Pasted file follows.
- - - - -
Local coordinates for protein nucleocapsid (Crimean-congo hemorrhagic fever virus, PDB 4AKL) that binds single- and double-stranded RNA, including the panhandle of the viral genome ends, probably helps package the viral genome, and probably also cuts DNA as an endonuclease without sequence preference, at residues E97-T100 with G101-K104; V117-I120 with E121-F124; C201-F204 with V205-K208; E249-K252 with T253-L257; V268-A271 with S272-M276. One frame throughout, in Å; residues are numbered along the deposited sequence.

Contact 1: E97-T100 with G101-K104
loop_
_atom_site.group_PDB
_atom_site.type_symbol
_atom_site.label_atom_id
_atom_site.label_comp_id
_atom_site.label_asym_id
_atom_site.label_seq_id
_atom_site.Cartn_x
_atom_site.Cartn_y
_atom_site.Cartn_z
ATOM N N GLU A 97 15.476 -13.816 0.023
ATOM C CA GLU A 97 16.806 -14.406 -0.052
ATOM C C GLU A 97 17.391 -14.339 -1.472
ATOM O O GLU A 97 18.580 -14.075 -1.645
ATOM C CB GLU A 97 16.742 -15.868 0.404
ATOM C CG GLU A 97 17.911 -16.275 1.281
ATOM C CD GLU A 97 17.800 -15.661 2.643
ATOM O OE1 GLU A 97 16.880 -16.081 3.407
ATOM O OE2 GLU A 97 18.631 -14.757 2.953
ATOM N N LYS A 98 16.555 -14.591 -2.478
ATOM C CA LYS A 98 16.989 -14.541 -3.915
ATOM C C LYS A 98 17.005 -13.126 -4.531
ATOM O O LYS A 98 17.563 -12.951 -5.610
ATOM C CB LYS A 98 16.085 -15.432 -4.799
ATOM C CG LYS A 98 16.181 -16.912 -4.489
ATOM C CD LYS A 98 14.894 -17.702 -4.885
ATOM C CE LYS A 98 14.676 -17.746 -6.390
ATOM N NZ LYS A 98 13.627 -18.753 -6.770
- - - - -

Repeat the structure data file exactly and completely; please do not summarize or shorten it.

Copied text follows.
Local coordinates for protein nucleocapsid (Crimean-congo hemorrhagic fever virus, PDB 4AKL) that binds single- and double-stranded RNA, including the panhandle of the viral genome ends, probably helps package the viral genome, and probably also cuts DNA as an endonuclease without sequence preference, at residues E97-T100 with G101-K104; V117-I120 with E121-F124; C201-F204 with V205-K208; E249-K252 with T253-L257; V268-A271 with S272-M276. One frame throughout, in Å; residues are numbered along the deposited sequence.

Contact 1: E97-T100 with G101-K104
loop_
_atom_site.group_PDB
_atom_site.type_symbol
_atom_site.label_atom_id
_atom_site.label_comp_id
_atom_site.label_asym_id
_atom_site.label_seq_id
_atom_site.Cartn_x
_atom_site.Cartn_y
_atom_site.Cartn_z
ATOM N N GLU A 97 15.476 -13.816 0.023
ATOM C CA GLU A 97 16.806 -14.406 -0.052
ATOM C C GLU A 97 17.391 -14.339 -1.472
ATOM O O GLU A 97 18.580 -14.075 -1.645
ATOM C CB GLU A 97 16.742 -15.868 0.404
ATOM C CG GLU A 97 17.911 -16.275 1.281
ATOM C CD GLU A 97 17.800 -15.661 2.643
ATOM O OE1 GLU A 97 16.880 -16.081 3.407
ATOM O OE2 GLU A 97 18.631 -14.757 2.953
ATOM N N LYS A 98 16.555 -14.591 -2.478
ATOM C CA LYS A 98 16.989 -14.541 -3.915
ATOM C C LYS A 98 17.005 -13.126 -4.531
ATOM O O LYS A 98 17.563 -12.951 -5.610
ATOM C CB LYS A 98 16.085 -15.432 -4.799
ATOM C CG LYS A 98 16.181 -16.912 -4.489
ATOM C CD LYS A 98 14.894 -17.702 -4.885
ATOM C CE LYS A 98 14.676 -17.746 -6.390
ATOM N NZ LYS A 98 13.627 -18.753 -6.770